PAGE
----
On the other hand, it is pertinent to remember that Adolf Hitler (1889-1945) ended university autonomy and let us see the luminaries he chose to direct education: “To direct the ‘Reich Ministry for Science, Education and Popular Culture’ , whose mission was for the Reich to unify and control all German science inside and outside the universities (…) Hitler appointed Bernhard Rust, who had been a provincial school teacher fired for sexually abusing a female student and evaded trial with the argument that he suffered from mental illness. For Rust the purpose of education was to create Nazis. ” The rules of the universities were changed and the rectors were appointed by Rust who: “In 1933 he decreed that students and professors should greet each other with the Nazi salute ‘Heil Hitler!’ (2). That salute means: ‘Hail Hitler’. Students and teachers were incited to act as police informants, and on April 8, 1933, a memorandum reached the ‘Nazi Student Organizations’ ordering the burning of ‘culturally destructive’ books in public libraries and universities. The ‘German Student Association’ began its activity in May 1933 and books by anti-Nazi or Jewish authors were burned. Jewish teachers and students were expelled according to the ‘Racial Policy of Nazi Germany’. Among the eminent university professors who were expelled or were forced to flee to other countries we can mention: Albert Einstein (1879-1955), Jewish German physicist and Nobel Prize winner in Physics in 1921. Fritz Haber (1868-1934), German chemist Jew and Nobel Prize in Chemistry in 1918 who was expelled in 1930. Otto Fritz Meyerhof (1884-1951), German Jewish doctor and Nobel Prize in Medicine in 1922. Max Born (1882-1970), German Jewish physicist and Nobel Prize winner in Physics in 1954. Martin Buber (1878-1965), Israeli philosopher. Ernst Bloch (1885-1977), German philosopher with a Jewish family. Theodor Adorno (1903-1969), Jewish German sociologist. Max Horkheimer (1895-1973), Jewish German philosopher. Herbert Marcuse (1898-1979), German Jewish philosopher and Ernst Cassirer (1874-1945), German philosopher of Jewish origin. In effect, Hitler, regarding the academic freedom of teachers, said: “We are at the end of the Age of Reason (…) There is no truth either in the moral sense or in the scientific sense (…) the slogan of science objective has been coined by teachers to escape the necessary supervision by the power of the state ”(3). We see that Hitler ranted about the ‘Age of Reason’ or ‘Enlightenment’, which was the philosophical and scientific movement that emphasized the rational, libertarian and anti-superstitious attitudes, which existed in Europe mainly in the 18th century.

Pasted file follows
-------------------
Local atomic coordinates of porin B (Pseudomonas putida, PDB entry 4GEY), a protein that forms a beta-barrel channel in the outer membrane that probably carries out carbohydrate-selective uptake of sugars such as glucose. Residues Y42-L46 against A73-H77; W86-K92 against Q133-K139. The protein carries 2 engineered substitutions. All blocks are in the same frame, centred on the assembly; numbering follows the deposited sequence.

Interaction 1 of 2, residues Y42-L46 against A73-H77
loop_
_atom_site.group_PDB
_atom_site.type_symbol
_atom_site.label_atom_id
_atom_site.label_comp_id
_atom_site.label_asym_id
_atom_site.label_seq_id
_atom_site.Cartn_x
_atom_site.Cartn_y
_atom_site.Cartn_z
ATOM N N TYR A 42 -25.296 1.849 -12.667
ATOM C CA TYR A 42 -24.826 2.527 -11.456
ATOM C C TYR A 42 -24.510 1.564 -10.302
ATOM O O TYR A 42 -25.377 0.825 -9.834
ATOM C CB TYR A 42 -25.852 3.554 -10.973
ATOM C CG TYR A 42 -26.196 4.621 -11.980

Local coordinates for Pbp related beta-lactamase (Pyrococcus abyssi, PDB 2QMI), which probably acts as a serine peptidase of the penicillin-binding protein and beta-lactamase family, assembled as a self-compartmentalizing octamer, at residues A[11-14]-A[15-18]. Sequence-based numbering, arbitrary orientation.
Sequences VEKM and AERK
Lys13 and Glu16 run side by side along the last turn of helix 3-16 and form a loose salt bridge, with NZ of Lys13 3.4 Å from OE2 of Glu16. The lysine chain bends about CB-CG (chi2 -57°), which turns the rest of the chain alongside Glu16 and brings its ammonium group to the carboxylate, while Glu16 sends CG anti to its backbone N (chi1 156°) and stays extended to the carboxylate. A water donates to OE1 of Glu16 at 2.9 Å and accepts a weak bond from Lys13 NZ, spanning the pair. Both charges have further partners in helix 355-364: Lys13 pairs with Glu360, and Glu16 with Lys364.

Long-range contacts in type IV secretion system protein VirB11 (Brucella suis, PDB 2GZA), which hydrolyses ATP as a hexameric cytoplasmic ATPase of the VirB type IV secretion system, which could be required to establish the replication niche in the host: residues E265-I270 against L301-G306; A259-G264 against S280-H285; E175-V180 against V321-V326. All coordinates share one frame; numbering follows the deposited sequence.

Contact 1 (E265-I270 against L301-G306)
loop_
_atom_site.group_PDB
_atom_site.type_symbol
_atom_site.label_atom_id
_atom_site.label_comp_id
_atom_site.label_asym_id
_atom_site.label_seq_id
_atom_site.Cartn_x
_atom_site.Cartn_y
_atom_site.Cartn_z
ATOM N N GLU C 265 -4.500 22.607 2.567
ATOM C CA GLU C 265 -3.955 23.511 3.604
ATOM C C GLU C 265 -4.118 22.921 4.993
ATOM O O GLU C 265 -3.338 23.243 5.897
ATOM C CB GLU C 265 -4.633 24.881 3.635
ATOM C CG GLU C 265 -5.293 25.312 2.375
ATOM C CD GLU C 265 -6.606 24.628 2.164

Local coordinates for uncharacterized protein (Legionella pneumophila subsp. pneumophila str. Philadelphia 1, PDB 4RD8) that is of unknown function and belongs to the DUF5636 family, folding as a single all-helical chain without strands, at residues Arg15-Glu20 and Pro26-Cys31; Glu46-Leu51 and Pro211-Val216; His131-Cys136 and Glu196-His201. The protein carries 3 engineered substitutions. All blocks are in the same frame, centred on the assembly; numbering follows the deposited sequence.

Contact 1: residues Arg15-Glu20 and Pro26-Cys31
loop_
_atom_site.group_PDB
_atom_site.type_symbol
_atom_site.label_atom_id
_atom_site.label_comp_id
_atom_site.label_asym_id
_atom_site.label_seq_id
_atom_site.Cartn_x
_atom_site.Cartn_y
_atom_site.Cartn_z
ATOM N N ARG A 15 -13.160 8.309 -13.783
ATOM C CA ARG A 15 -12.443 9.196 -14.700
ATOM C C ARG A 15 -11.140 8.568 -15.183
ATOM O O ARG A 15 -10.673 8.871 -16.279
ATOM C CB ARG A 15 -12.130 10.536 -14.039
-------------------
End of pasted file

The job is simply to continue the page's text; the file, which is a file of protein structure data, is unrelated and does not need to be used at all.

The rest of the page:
It is also important to remember that the phony Hitler disguised himself as a ‘revolutionary socialist’ and on May 1, 1927 he delivered an incendiary speech against capitalism: “We are socialists, we are enemies of the capitalist economic system (…) and we are determined to destroy it. capitalist system in all its aspects ”(4).